Tag Archives: medical insurance

Healthcare Metrics: Driving Standards?

It’s a new day when healthcare providers choose to compete on quality metrics instead of their new edifices and images of smiling nurses on billboards.

I ran into a sterling example of competing on value when the Orthopedic & Sports Institute (OSI) in Appleton, WI, was pitching employers on its bundled prices and its quality. OSI offers all-in prices from pre-op to surgery to rehabilitation.

That is the ultimate of transparency — a pre-set price for the whole episode of care. No bills with a multitude of line items; no incomprehensible codes; no separate bills for radiology, anesthesiology or rehab. Just one fixed price. OSI offers employers a fixed pricing menu for a range of orthopedic procedures.

So confident about its outcomes is OSI that it includes a 90-day warranty on its surgeries. Readmissions are on the house, as they should be.

OSI is not alone. The Orthopedic Hospital of Wisconsin (OHOW) in Glendale offers similar deals to corporate payers.

Employers/payers in the private sector and local government are looking for that kind of value proposition, especially when coupled with the best healthcare metrics on quality. OSI President Curt Kubiak led his presentation with the clinic’s .3% infection rate in 2013, a very low number on a life-and-death metric. (Bloodstream infections, known as sepsis, kill more than 200,000 Americans per year in hospitals.)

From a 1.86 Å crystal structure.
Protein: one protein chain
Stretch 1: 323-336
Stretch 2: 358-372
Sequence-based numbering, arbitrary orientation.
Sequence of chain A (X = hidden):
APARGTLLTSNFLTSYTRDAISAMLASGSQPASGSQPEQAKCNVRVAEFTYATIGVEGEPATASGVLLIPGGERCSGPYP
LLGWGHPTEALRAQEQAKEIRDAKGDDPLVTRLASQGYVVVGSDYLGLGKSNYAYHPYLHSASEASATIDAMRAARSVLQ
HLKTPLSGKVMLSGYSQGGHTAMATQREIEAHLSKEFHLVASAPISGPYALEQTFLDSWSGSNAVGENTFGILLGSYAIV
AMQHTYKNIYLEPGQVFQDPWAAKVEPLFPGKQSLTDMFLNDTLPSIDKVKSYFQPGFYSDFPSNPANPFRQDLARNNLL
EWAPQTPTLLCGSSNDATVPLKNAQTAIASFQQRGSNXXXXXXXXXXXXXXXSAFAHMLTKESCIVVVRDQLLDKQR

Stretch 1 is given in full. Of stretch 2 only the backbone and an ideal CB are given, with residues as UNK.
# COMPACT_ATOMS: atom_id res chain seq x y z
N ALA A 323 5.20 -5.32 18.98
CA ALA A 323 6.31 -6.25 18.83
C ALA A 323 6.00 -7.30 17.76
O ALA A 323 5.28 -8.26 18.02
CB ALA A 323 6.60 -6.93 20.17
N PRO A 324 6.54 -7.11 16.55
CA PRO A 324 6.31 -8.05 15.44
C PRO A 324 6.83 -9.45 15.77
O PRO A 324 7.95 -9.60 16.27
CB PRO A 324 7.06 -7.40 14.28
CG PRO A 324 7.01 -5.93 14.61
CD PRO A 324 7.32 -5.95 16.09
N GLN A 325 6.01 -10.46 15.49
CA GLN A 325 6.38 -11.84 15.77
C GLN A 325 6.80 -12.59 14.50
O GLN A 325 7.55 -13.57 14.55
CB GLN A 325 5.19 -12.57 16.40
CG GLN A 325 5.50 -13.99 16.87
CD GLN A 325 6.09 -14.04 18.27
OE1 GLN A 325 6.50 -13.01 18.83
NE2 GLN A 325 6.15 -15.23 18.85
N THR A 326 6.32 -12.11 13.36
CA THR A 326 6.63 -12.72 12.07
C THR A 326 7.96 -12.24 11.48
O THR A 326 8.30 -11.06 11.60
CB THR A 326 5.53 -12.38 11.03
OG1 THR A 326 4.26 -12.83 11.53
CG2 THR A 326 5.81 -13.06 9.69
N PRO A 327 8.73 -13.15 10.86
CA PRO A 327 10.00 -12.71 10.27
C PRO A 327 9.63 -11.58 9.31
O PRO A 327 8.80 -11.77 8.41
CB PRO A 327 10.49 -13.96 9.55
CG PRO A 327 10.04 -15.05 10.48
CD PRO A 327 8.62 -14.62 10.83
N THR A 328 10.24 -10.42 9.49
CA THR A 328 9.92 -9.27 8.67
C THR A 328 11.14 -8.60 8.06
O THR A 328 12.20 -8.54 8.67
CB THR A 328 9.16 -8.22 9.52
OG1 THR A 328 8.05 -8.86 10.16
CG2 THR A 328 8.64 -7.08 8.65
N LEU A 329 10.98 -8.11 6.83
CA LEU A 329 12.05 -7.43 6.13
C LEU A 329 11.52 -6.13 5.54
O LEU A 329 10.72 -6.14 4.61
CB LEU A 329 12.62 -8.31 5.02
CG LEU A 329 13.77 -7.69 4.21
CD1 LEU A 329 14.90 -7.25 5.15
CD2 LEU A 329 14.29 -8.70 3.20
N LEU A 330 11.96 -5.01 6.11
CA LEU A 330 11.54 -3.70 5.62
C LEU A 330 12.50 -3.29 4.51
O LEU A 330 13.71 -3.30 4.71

Also in good shape at OSI were these three measures for 2013:

 Readmission rate of .8% (vs. a national average of 4%).
 Patient “fall” rate of only 3.9%.
 Pain management rate (5 or less on scale of 1 to 10) of 17.8% vs. a normal range of 40% to 60%.

Kubiak added that OSI’s goal is to get surgery patients back to work or to their lifestyles in an average of 20 days faster than other providers.

OSI is winning direct but non-exclusive contracts from employers as far away as Eau Claire. It believes that, if it does a great job, it doesn’t need to lock companies into exclusive contracts. They will return willingly. Sounds like a bit of a marketplace for healthcare, doesn’t it?

OSI executives remain somewhat frustrated at the slow pace of adoption of new pricing and delivery models. But they are winning business, and 10 years ago there was nothing like this model around. The train is moving pretty quickly down the tracks, at least by the standards of the enormous healthcare industry.

For the record, I have no connection to OSI, other than to steer Serigraph employees to what we call “centers of value” like OSI and OHOW.

We believe that steering employees to such centers with financial incentives is not only the smart thing to do from a cost perspective; We believe it is the ethical thing to do. Don’t employers have a moral obligation to help their people find the best medical outcomes?

Myths About Obamacare and Workers’ Comp

The Obama administration has said that the Patient Protection and Affordable Care Act, enacted into law in 2010 and scheduled to take effect on Jan. 1, will reduce workers’ comp claims because so many additional people will be covered under personal insurance policies. But there is reason to think otherwise.